As you probably know, Google is currently embroiled in a years-long antitrust investigation in Europe, as authorities continue to look into its search business. The process was recently prolonged further by a change in leadership, with commissioner Joaquin Almunia stepping away, and Margrethe Vestager replacing him.
She has said she will take her time with the investigation.
Recently, Google's Android business has come under some scrutiny as well.
Meanwhile, Google continues to try to convince Europeans that the market is a competitive one. Today, Google shared some findings from a study it commissioned from The Boston Consulting Group. It's conclusion: Competition drives Europe's mobile market.
"The mobile Internet economy in the Europe’s five largest economies generates annual revenue of EUR92 billion -- encompassing sales of devices, access, advertising, and everything you do on the mobile web," it says. "This slice of the economy has also created 250,000 jobs in Germany, the UK, France, Italy, and Spain."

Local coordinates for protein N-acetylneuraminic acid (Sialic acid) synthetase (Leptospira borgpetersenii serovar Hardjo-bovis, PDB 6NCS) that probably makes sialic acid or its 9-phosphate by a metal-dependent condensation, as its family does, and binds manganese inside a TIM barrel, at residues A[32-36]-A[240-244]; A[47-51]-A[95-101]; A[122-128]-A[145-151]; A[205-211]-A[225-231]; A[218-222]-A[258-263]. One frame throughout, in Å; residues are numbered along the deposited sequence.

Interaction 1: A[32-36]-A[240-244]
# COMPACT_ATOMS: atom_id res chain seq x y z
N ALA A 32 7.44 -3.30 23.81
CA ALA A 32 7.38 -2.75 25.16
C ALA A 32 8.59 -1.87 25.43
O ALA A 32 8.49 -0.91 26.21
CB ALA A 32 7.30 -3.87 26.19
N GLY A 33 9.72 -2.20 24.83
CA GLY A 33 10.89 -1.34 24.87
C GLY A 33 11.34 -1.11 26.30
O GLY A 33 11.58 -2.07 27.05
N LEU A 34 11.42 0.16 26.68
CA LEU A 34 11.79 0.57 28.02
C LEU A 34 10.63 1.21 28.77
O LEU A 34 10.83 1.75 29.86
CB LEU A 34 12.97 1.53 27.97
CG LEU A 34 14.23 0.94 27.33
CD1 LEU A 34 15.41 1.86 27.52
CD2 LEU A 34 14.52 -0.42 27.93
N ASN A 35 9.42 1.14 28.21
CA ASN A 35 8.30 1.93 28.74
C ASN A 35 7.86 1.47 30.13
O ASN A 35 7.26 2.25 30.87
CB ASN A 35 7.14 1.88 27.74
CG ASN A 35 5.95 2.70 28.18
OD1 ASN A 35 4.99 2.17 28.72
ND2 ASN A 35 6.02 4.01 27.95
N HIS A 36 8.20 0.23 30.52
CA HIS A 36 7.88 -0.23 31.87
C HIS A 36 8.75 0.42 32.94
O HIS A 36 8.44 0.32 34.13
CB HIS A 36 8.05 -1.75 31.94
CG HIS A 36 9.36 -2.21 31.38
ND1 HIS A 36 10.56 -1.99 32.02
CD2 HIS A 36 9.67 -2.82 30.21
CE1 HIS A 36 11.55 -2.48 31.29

According to the study, mobile revenue in these five countries will have more than doubled to about EUR230 billion by 2017. That would be an annual growth rate of more than 25%.
"Importantly, BCG found competition occurring 'at every layer of the mobile ecosystem - among service providers, enablement platforms and companies providing apps, content and services,'" Google relays. "Competition is particularly intense among phone manufacturers and operating systems. As recently as 2010, the BlackBerry and Symbian platforms accounted for almost half of smartphone sales; today they represent less than five percent. Apple’s iOS, Google’s Android, and Microsoft’s Windows are locked in fierce competition, while new entrants include Amazon’s Fire, Xiamo MIUI, Firefox OS, and Tizen."
Image via Google